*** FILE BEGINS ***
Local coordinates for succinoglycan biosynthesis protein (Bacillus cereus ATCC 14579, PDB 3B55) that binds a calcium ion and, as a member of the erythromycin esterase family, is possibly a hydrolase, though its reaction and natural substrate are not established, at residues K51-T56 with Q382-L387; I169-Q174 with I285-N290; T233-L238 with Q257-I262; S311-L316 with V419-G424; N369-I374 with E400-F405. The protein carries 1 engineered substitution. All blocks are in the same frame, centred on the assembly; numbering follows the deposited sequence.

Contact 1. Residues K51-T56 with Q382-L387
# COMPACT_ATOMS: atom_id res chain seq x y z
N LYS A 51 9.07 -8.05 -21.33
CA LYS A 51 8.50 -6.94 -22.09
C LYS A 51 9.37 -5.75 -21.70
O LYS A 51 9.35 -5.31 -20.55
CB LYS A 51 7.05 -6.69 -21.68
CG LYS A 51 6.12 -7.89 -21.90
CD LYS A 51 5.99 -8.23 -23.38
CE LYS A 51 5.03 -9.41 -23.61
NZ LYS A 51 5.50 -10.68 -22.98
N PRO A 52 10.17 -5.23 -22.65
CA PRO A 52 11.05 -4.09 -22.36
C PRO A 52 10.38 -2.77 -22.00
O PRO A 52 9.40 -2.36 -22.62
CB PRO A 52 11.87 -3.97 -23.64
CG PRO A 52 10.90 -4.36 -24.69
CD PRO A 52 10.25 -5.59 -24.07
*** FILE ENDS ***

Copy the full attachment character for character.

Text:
Local coordinates for succinoglycan biosynthesis protein (Bacillus cereus ATCC 14579, PDB 3B55) that binds a calcium ion and, as a member of the erythromycin esterase family, is possibly a hydrolase, though its reaction and natural substrate are not established, at residues K51-T56 with Q382-L387; I169-Q174 with I285-N290; T233-L238 with Q257-I262; S311-L316 with V419-G424; N369-I374 with E400-F405. The protein carries 1 engineered substitution. All blocks are in the same frame, centred on the assembly; numbering follows the deposited sequence.

Contact 1. Residues K51-T56 with Q382-L387
# COMPACT_ATOMS: atom_id res chain seq x y z
N LYS A 51 9.07 -8.05 -21.33
CA LYS A 51 8.50 -6.94 -22.09
C LYS A 51 9.37 -5.75 -21.70
O LYS A 51 9.35 -5.31 -20.55
CB LYS A 51 7.05 -6.69 -21.68
CG LYS A 51 6.12 -7.89 -21.90
CD LYS A 51 5.99 -8.23 -23.38
CE LYS A 51 5.03 -9.41 -23.61
NZ LYS A 51 5.50 -10.68 -22.98
N PRO A 52 10.17 -5.23 -22.65
CA PRO A 52 11.05 -4.09 -22.36
C PRO A 52 10.38 -2.77 -22.00
O PRO A 52 9.40 -2.36 -22.62
CB PRO A 52 11.87 -3.97 -23.64
CG PRO A 52 10.90 -4.36 -24.69
CD PRO A 52 10.25 -5.59 -24.07